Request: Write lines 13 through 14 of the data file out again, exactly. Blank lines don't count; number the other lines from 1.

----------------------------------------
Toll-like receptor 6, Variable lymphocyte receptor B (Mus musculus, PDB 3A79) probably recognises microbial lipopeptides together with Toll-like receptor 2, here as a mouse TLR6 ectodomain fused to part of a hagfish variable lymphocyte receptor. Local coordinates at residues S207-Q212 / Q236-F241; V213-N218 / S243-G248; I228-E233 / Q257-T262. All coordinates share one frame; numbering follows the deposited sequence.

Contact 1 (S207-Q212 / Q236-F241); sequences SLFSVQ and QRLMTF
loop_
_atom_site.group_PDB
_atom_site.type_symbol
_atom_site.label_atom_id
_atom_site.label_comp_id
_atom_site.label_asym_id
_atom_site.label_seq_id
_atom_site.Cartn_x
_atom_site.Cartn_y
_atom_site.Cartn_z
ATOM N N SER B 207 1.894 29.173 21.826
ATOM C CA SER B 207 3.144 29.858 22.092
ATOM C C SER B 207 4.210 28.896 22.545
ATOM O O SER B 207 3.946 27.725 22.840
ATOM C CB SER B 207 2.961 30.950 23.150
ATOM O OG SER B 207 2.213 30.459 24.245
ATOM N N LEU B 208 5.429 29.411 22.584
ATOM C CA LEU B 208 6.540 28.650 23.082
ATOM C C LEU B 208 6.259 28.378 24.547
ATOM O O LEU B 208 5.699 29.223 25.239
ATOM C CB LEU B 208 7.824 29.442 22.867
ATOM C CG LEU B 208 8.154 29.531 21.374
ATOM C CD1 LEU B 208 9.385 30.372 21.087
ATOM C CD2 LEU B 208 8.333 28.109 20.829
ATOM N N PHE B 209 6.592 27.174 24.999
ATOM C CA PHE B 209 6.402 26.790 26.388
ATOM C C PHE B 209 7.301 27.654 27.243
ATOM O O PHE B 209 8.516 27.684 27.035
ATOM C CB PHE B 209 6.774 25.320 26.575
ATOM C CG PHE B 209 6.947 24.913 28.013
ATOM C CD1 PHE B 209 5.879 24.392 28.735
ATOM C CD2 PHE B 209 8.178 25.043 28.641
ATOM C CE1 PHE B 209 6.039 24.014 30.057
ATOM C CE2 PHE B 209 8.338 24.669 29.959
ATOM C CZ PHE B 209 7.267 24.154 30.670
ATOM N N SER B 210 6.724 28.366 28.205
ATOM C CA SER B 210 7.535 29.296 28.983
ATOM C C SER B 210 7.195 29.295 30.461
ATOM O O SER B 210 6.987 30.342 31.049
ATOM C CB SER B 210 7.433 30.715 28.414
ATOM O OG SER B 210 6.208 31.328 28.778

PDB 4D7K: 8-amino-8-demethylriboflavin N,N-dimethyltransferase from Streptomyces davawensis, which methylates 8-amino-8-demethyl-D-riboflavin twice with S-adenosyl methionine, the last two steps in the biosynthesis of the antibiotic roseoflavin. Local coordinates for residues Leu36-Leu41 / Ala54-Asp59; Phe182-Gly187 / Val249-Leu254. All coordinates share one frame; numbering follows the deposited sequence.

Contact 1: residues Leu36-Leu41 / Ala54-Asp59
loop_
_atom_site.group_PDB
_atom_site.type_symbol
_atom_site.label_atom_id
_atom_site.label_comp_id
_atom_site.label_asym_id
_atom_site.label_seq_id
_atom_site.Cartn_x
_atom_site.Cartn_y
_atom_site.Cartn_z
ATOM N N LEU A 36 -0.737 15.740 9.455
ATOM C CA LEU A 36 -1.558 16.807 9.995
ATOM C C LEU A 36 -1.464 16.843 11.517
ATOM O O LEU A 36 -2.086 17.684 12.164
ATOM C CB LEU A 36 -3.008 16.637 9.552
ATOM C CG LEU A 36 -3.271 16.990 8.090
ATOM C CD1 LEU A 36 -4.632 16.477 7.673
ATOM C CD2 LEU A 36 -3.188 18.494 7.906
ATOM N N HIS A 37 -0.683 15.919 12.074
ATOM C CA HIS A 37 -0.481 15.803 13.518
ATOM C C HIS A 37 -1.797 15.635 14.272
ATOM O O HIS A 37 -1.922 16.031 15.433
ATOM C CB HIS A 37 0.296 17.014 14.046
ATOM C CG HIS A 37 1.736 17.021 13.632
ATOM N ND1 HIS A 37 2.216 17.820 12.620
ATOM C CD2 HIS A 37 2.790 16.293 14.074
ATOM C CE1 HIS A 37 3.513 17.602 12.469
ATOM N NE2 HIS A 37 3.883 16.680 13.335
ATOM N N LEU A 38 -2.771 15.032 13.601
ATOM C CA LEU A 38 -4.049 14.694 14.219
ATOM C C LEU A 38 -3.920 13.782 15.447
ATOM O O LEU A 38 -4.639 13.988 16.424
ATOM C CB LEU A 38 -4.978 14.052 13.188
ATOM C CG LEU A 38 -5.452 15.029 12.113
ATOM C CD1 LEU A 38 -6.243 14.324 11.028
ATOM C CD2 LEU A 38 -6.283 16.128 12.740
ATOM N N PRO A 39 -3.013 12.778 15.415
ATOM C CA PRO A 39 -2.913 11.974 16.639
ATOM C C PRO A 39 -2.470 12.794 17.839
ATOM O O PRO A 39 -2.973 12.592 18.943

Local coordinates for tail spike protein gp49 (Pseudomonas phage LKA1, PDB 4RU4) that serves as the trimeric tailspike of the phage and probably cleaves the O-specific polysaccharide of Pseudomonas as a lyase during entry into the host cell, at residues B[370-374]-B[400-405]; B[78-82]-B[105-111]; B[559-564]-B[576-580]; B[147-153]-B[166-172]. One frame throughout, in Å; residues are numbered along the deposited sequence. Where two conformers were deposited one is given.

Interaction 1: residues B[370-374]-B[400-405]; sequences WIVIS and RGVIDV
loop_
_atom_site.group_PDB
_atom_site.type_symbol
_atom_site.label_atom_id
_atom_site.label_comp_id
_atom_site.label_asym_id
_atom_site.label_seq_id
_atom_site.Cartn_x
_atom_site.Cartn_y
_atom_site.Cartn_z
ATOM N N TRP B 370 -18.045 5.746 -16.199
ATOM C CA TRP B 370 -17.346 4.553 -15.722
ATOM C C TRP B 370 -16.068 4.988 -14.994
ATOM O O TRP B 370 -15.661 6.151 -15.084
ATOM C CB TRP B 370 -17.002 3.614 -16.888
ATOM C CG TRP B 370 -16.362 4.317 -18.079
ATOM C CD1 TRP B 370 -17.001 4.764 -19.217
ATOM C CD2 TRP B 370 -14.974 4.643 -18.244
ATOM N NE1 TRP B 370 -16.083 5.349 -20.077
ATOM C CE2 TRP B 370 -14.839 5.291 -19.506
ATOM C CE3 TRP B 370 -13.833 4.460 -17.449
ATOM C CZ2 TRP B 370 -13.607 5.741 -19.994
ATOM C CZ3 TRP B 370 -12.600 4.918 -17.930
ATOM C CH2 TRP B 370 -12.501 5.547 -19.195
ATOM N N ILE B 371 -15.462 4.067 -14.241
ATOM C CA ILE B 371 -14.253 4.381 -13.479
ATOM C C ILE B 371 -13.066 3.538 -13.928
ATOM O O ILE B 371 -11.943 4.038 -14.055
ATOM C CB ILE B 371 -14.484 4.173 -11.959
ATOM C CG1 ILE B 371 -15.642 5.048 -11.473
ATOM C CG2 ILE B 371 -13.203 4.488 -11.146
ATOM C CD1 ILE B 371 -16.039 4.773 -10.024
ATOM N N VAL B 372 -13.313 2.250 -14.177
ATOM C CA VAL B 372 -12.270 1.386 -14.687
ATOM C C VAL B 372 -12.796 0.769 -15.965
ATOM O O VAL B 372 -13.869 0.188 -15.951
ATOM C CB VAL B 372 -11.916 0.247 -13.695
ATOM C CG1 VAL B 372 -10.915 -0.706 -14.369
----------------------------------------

ATOM N N SER B 207 1.894 29.173 21.826
ATOM C CA SER B 207 3.144 29.858 22.092